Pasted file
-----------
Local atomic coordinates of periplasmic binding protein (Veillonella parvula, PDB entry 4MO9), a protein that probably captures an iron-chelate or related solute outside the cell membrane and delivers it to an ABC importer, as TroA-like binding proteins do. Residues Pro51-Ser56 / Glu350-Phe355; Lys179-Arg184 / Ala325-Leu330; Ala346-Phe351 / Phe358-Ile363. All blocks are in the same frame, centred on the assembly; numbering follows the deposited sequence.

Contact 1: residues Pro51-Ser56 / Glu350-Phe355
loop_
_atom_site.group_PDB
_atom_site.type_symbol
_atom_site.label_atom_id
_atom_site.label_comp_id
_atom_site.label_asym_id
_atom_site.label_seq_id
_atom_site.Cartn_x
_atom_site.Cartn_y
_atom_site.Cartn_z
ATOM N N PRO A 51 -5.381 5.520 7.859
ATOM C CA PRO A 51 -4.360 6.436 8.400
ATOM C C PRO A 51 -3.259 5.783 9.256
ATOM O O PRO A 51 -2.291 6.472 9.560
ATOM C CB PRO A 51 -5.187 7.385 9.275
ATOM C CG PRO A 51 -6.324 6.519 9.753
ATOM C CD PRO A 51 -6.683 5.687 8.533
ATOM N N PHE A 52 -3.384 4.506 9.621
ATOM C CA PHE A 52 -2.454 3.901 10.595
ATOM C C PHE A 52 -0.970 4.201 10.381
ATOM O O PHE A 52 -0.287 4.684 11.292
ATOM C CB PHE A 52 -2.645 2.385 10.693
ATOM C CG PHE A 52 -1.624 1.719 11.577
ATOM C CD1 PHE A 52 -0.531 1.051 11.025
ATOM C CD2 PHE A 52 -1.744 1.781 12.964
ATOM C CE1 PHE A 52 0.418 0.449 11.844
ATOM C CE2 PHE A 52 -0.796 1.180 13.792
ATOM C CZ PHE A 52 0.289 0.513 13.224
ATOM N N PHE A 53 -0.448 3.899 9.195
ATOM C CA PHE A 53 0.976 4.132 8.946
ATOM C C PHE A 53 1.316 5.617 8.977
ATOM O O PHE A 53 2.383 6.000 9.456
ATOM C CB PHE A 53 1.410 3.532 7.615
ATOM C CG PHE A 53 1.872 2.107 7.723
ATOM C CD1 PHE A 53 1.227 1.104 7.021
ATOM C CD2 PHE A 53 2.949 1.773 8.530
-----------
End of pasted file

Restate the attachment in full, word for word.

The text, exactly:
Local atomic coordinates of periplasmic binding protein (Veillonella parvula, PDB entry 4MO9), a protein that probably captures an iron-chelate or related solute outside the cell membrane and delivers it to an ABC importer, as TroA-like binding proteins do. Residues Pro51-Ser56 / Glu350-Phe355; Lys179-Arg184 / Ala325-Leu330; Ala346-Phe351 / Phe358-Ile363. All blocks are in the same frame, centred on the assembly; numbering follows the deposited sequence.

Contact 1: residues Pro51-Ser56 / Glu350-Phe355
loop_
_atom_site.group_PDB
_atom_site.type_symbol
_atom_site.label_atom_id
_atom_site.label_comp_id
_atom_site.label_asym_id
_atom_site.label_seq_id
_atom_site.Cartn_x
_atom_site.Cartn_y
_atom_site.Cartn_z
ATOM N N PRO A 51 -5.381 5.520 7.859
ATOM C CA PRO A 51 -4.360 6.436 8.400
ATOM C C PRO A 51 -3.259 5.783 9.256
ATOM O O PRO A 51 -2.291 6.472 9.560
ATOM C CB PRO A 51 -5.187 7.385 9.275
ATOM C CG PRO A 51 -6.324 6.519 9.753
ATOM C CD PRO A 51 -6.683 5.687 8.533
ATOM N N PHE A 52 -3.384 4.506 9.621
ATOM C CA PHE A 52 -2.454 3.901 10.595
ATOM C C PHE A 52 -0.970 4.201 10.381
ATOM O O PHE A 52 -0.287 4.684 11.292
ATOM C CB PHE A 52 -2.645 2.385 10.693
ATOM C CG PHE A 52 -1.624 1.719 11.577
ATOM C CD1 PHE A 52 -0.531 1.051 11.025
ATOM C CD2 PHE A 52 -1.744 1.781 12.964
ATOM C CE1 PHE A 52 0.418 0.449 11.844
ATOM C CE2 PHE A 52 -0.796 1.180 13.792
ATOM C CZ PHE A 52 0.289 0.513 13.224
ATOM N N PHE A 53 -0.448 3.899 9.195
ATOM C CA PHE A 53 0.976 4.132 8.946
ATOM C C PHE A 53 1.316 5.617 8.977
ATOM O O PHE A 53 2.383 6.000 9.456
ATOM C CB PHE A 53 1.410 3.532 7.615
ATOM C CG PHE A 53 1.872 2.107 7.723
ATOM C CD1 PHE A 53 1.227 1.104 7.021
ATOM C CD2 PHE A 53 2.949 1.773 8.530